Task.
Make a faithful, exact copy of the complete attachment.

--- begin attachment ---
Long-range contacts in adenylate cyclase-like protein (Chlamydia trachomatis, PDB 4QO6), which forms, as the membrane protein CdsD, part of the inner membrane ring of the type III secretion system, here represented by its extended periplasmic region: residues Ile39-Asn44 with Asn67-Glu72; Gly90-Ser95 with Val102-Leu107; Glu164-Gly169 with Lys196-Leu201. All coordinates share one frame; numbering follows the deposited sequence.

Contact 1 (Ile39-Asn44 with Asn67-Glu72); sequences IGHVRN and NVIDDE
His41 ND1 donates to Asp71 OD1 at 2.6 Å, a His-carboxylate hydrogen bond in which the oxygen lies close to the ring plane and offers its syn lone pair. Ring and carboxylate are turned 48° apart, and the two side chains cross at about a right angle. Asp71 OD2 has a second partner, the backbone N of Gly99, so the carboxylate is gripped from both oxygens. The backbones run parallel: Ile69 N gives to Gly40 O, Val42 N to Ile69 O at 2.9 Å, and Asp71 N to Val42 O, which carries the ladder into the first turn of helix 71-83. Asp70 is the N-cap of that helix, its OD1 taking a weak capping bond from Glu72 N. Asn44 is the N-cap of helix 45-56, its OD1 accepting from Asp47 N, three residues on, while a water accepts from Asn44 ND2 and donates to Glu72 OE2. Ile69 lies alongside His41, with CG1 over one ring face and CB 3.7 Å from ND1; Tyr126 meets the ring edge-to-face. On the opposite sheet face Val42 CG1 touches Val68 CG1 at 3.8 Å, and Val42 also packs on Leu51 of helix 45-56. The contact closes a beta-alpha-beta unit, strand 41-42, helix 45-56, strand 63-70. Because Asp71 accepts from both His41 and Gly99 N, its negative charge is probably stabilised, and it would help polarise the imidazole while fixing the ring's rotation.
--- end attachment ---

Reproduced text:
Long-range contacts in adenylate cyclase-like protein (Chlamydia trachomatis, PDB 4QO6), which forms, as the membrane protein CdsD, part of the inner membrane ring of the type III secretion system, here represented by its extended periplasmic region: residues Ile39-Asn44 with Asn67-Glu72; Gly90-Ser95 with Val102-Leu107; Glu164-Gly169 with Lys196-Leu201. All coordinates share one frame; numbering follows the deposited sequence.

Contact 1 (Ile39-Asn44 with Asn67-Glu72); sequences IGHVRN and NVIDDE
His41 ND1 donates to Asp71 OD1 at 2.6 Å, a His-carboxylate hydrogen bond in which the oxygen lies close to the ring plane and offers its syn lone pair. Ring and carboxylate are turned 48° apart, and the two side chains cross at about a right angle. Asp71 OD2 has a second partner, the backbone N of Gly99, so the carboxylate is gripped from both oxygens. The backbones run parallel: Ile69 N gives to Gly40 O, Val42 N to Ile69 O at 2.9 Å, and Asp71 N to Val42 O, which carries the ladder into the first turn of helix 71-83. Asp70 is the N-cap of that helix, its OD1 taking a weak capping bond from Glu72 N. Asn44 is the N-cap of helix 45-56, its OD1 accepting from Asp47 N, three residues on, while a water accepts from Asn44 ND2 and donates to Glu72 OE2. Ile69 lies alongside His41, with CG1 over one ring face and CB 3.7 Å from ND1; Tyr126 meets the ring edge-to-face. On the opposite sheet face Val42 CG1 touches Val68 CG1 at 3.8 Å, and Val42 also packs on Leu51 of helix 45-56. The contact closes a beta-alpha-beta unit, strand 41-42, helix 45-56, strand 63-70. Because Asp71 accepts from both His41 and Gly99 N, its negative charge is probably stabilised, and it would help polarise the imidazole while fixing the ring's rotation.